November 28th, 2018
By Graham Rayman
The case against a Queens man accused of the slaying of Howard Beach jogger Karina Vetrano was never a slam-dunk — despite a confession and DNA evidence, according to lawyers for the suspect.
On Nov. 20, the jury in the trial of Chanel Lewis sent a note to Judge Michael Aloise that they were hopelessly deadlocked, and Aloise declared a mistrial.
The 22-year-old defendant remains accused of beating and strangling Vetrano on Aug. 2, 2016 in Spring Creek Park in a case that drew national headlines. He was arrested in February 2017 and the police said his DNA matched skin cells discovered under Vetrano’s fingernails. He also gave a confession.
But Lewis’ defense lawyers, Robert Moeller, Jenny Cheung and Julia Burke, told the Daily News the deadlocked jury demonstrated prosecutors still didn’t prove their case.
“We were able to show the jury that the case was not clear cut as presented,” Cheung said. “There was a rush to judgment here. The police came on the scene and they made the assumption that it was a sexual assault done by one male. That theory drove the whole case, but when you have tunnel vision, you miss other possibilities. There were other things they could have done that it doesn’t appear they did. In the end, the jury had more questions than answers.”
The lawyers said the outcome also shows the problem with reliance on trace DNA evidence.
“Through the cross-examination, we were able to show there were limitations to the science when you’re talking about skin cells and trace evidence,” Cheung said. “DNA can tell you whose profile it is, but it can’t tell you when and how DNA gets on objects. They had to prove that there was only one way the DNA got there. It was proven to the jury’s satisfaction that there were questions about that.”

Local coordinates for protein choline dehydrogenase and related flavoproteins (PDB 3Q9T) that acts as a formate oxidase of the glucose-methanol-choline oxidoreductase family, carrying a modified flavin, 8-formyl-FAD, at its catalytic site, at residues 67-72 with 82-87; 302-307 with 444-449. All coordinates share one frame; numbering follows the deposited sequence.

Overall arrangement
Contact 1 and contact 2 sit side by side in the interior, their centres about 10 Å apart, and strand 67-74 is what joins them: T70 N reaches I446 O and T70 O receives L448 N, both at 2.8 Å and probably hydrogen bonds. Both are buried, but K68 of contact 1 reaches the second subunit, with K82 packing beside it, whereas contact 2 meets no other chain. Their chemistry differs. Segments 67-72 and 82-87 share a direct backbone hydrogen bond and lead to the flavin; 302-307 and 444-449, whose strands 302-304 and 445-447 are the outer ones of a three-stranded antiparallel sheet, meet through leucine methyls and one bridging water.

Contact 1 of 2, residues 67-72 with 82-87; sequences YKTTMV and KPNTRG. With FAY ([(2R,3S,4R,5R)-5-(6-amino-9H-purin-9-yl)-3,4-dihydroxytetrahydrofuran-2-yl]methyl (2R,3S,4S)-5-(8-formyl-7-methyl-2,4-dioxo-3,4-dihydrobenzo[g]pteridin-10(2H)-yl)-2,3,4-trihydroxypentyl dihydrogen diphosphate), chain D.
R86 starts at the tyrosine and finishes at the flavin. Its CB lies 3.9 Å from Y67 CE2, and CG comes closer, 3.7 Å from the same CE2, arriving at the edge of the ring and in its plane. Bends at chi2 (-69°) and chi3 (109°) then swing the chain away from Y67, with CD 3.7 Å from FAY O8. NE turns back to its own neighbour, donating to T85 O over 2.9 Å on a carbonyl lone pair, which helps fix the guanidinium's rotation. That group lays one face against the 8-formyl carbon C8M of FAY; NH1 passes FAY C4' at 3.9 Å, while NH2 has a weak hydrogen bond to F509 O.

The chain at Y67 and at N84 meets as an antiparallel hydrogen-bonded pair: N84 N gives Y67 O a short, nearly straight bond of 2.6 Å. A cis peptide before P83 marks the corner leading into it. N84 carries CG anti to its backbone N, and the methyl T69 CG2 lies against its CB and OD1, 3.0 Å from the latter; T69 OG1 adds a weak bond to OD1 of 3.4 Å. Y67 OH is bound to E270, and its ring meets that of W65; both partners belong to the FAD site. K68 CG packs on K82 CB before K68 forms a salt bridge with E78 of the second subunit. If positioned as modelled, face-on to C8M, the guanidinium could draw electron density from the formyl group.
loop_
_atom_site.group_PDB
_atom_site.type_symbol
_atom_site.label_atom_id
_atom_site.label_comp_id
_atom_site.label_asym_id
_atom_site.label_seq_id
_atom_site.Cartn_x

Moeller said the mistrial was unexpected, but he disagreed with critics who suggested Aloise should have ordered the jury to take more time to deliberate.
The jury got the case on Nov. 19 in the afternoon and deliberated all day and into Tuesday evening, Nov. 20, he said, reviewing all the key evidence, before sending a note to the judge. They were reportedly split seven in favor of guilt and five in favor of acquittal.
“The last note was pretty clear,” Moeller said. “It stated they were hopelessly deadlocked. I don’t think the mistrial was premature. Keeping them in there wasn’t going to change anything.”
Because there was no verdict, the jurors were not polled by the two sides. An alternate juror told The News on Nov. 21 she, too, was unconvinced of Lewis’ guilt and would have voted to acquit him.
Moeller said none of the jurors gave them any clue what direction they were leaning. “Usually, you see something like this coming,” he said. “They were poker faced. I had no inkling. But they took it seriously. They weren’t rushing to be done.”
Both sides gave two-hours of summation in the case. “You could tell that the jury really want to hear what our spin on it was," Moeller said. “We had a great team. We had a lot of people working for (Lewis) and it paid off.”
Queens prosecutors have said they will retry Lewis in the spring. A hearing is set for January.
“This is a pending case, therefore, we can not comment beyond stating that we are confident with the evidence and are prepared to try this case again before a jury in the coming year,” a spokeswoman for Queens District Attorney Richard Brown said.